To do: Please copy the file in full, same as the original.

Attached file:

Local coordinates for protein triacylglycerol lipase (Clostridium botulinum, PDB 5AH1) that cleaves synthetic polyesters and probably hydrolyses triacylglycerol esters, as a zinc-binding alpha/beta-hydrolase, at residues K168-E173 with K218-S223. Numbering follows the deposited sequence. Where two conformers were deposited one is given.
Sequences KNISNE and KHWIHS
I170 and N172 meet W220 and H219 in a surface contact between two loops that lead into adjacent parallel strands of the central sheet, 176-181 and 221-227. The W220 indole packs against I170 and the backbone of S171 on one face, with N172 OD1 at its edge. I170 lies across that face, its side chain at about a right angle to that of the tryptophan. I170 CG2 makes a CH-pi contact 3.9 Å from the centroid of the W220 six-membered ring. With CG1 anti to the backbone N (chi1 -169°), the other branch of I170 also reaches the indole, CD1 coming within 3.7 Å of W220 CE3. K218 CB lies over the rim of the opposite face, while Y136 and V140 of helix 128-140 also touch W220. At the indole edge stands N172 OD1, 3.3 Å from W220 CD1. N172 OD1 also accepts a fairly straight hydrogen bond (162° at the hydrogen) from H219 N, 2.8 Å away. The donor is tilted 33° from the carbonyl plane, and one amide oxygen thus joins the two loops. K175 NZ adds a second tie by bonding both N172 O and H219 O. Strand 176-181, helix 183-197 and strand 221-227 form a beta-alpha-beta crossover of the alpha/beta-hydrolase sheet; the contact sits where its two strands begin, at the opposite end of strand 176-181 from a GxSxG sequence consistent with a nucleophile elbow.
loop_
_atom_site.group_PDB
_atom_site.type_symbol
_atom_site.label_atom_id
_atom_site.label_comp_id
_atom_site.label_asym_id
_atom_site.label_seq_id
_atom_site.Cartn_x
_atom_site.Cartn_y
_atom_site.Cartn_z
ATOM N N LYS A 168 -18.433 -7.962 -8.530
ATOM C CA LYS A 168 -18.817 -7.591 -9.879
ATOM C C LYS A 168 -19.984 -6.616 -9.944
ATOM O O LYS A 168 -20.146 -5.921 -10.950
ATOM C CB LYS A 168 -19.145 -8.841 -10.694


Local coordinates for protein triacylglycerol lipase (Clostridium botulinum, PDB 5AH1) that cleaves synthetic polyesters and probably hydrolyses triacylglycerol esters, as a zinc-binding alpha/beta-hydrolase, at residues K168-E173 with K218-S223. Numbering follows the deposited sequence. Where two conformers were deposited one is given.
Sequences KNISNE and KHWIHS
I170 and N172 meet W220 and H219 in a surface contact between two loops that lead into adjacent parallel strands of the central sheet, 176-181 and 221-227. The W220 indole packs against I170 and the backbone of S171 on one face, with N172 OD1 at its edge. I170 lies across that face, its side chain at about a right angle to that of the tryptophan. I170 CG2 makes a CH-pi contact 3.9 Å from the centroid of the W220 six-membered ring. With CG1 anti to the backbone N (chi1 -169°), the other branch of I170 also reaches the indole, CD1 coming within 3.7 Å of W220 CE3. K218 CB lies over the rim of the opposite face, while Y136 and V140 of helix 128-140 also touch W220. At the indole edge stands N172 OD1, 3.3 Å from W220 CD1. N172 OD1 also accepts a fairly straight hydrogen bond (162° at the hydrogen) from H219 N, 2.8 Å away. The donor is tilted 33° from the carbonyl plane, and one amide oxygen thus joins the two loops. K175 NZ adds a second tie by bonding both N172 O and H219 O. Strand 176-181, helix 183-197 and strand 221-227 form a beta-alpha-beta crossover of the alpha/beta-hydrolase sheet; the contact sits where its two strands begin, at the opposite end of strand 176-181 from a GxSxG sequence consistent with a nucleophile elbow.
loop_
_atom_site.group_PDB
_atom_site.type_symbol
_atom_site.label_atom_id
_atom_site.label_comp_id
_atom_site.label_asym_id
_atom_site.label_seq_id
_atom_site.Cartn_x
_atom_site.Cartn_y
_atom_site.Cartn_z
ATOM N N LYS A 168 -18.433 -7.962 -8.530
ATOM C CA LYS A 168 -18.817 -7.591 -9.879
ATOM C C LYS A 168 -19.984 -6.616 -9.944
ATOM O O LYS A 168 -20.146 -5.921 -10.950
ATOM C CB LYS A 168 -19.145 -8.841 -10.694